Investigating the prejudice of the events industry

Lara Owen Reporter, C&IT
Investigating the prejudice of the events industry

Where glamorous gatherings and luxury destinations are the most publicised, The National Gallery’s Head of Hospitality and Events discusses the difficulty of being taken seriously.

In an era when Instagram feeds are filled with exotic destinations, elaborate parties, and lavish gatherings, it's easy to fall into the misconception that event planning is nothing but a never-ending party. The reality, however, is quite different. Behind the scenes, the National Gallery’s Head of Hospitality and Events, Clare Arouche, discusses the constant uphill battle of being taken seriously in the profession.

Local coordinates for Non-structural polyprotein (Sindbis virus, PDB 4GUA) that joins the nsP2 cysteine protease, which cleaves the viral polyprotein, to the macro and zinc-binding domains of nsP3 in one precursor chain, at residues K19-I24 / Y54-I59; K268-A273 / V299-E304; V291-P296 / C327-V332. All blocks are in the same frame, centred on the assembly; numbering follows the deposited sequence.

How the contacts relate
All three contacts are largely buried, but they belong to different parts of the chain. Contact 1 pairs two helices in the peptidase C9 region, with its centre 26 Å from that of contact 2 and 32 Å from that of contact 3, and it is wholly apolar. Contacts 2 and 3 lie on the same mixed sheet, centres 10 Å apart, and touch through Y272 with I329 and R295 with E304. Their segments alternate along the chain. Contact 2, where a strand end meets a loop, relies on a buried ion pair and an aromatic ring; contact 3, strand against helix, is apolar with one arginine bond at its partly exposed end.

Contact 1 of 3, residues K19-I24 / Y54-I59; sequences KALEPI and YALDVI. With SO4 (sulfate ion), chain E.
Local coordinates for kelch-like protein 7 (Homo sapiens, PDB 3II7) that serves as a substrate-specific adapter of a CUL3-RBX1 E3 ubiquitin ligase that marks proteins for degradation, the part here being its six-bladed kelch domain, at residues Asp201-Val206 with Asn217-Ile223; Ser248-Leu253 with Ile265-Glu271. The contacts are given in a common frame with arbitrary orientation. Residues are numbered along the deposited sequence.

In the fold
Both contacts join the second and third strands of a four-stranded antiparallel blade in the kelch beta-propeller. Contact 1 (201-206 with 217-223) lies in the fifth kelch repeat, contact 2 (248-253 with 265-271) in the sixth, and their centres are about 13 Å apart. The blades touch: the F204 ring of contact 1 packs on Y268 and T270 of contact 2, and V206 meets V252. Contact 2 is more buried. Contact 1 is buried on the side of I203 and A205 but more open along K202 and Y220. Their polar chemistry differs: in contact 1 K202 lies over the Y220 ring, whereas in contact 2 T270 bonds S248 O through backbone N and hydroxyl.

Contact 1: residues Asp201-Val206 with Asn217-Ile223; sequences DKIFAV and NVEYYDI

"A lot of people think working in events is the best job in the world, and it is," Arouche explains, "but what people forget about is how stressful it is and how much work there is involved - and how many sleepless nights you can have over an event as well."

The glamorous images of stunning venues, celebrity guests, and luxurious decor that adorn social media feeds often overshadow the behind-the-scenes chaos, “We’re facing tight deadlines, endless coordination, and countless problem-solving moments.” Arouche says, “The hours leading up to an event can be fraught with tension and stress, not quite the picture-perfect vision that social media might portray.”